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WFP: Darfur Lacks Cash for Food


The World Food Program says it has received just more than half the $438 million it needs to feed nearly three million displaced people in Sudan's conflict-ridden province of Darfur. The World Food Program says food supplies, other than cereals, are running low.

The World Food Program says displaced families in Darfur rely almost entirely on the food aid it provides. It says any disruption of the food supply could lead to people becoming malnourished and falling ill.

WFP Spokeswoman, Christiane Berthiaume, says it is crucial that the agency pre-position food stocks before the rainy season that begins in July and August.

"And the case is particularly critical in West Darfur where there are large areas that will be cut off by the rain,” she said. “And, the peak, the food aid requirement at the peak of the hunger season in July and August is estimated at just over 11,000 tons of food. So, that means that we need to pre-position 23,000 tons of food for July and August and that is on top of the monthly requirement."

The aid agency, Save The Children, recently conducted a nutritional survey in West Darfur. The results show 6.6 percent of the people surveyed had acute malnutrition.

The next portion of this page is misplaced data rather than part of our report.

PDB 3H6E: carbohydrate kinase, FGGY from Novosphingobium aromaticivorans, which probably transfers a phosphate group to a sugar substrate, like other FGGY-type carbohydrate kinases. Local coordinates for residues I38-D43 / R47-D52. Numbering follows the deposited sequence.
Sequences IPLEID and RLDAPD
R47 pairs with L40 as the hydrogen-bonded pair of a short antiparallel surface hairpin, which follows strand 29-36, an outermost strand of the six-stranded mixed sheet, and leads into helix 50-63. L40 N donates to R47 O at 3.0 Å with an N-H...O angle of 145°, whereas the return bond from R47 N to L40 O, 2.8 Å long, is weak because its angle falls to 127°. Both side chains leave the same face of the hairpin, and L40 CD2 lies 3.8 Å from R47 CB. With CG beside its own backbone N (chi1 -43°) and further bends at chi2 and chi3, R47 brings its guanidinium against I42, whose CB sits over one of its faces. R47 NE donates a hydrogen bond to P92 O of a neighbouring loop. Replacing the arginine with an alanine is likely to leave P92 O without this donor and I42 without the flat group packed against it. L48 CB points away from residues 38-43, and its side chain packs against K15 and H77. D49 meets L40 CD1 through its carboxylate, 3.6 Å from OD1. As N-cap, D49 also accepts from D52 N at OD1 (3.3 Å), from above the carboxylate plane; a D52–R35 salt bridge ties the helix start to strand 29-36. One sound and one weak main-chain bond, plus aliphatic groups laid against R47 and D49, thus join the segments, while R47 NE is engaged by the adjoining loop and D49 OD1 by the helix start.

Ms. Berthiaume says this indicates a clear improvement in the condition of displaced people in Darfur since September, when a nutritional survey by WFP found nearly 22 percent of internally displaced people and children under five were acutely malnourished.

The World Food Program fed an estimated 1.2 million people in January.

She says the agency hopes to reach two million needy people this month. But, she says that may not be possible because of the physical risks as well as a shortage of money.

"If we do not get the contributions that we need, yes, there is a fear that malnutrition rates could go up again,” she added. “It is a very fragile situation. The fact that we have been able to feed these people and that the rates have gone down is a proof that food aid makes a difference. And, if we do not get it, yes, there will be an increase."

Ms. Berthiaume says the outpouring of aid to millions of tsunami-victims in South Asia has had a negative impact on WFP operations in Darfur and elsewhere in Africa. She notes contributions for WFP's Africa operations for 22 million people decreased by 21 percent in January from the previous year.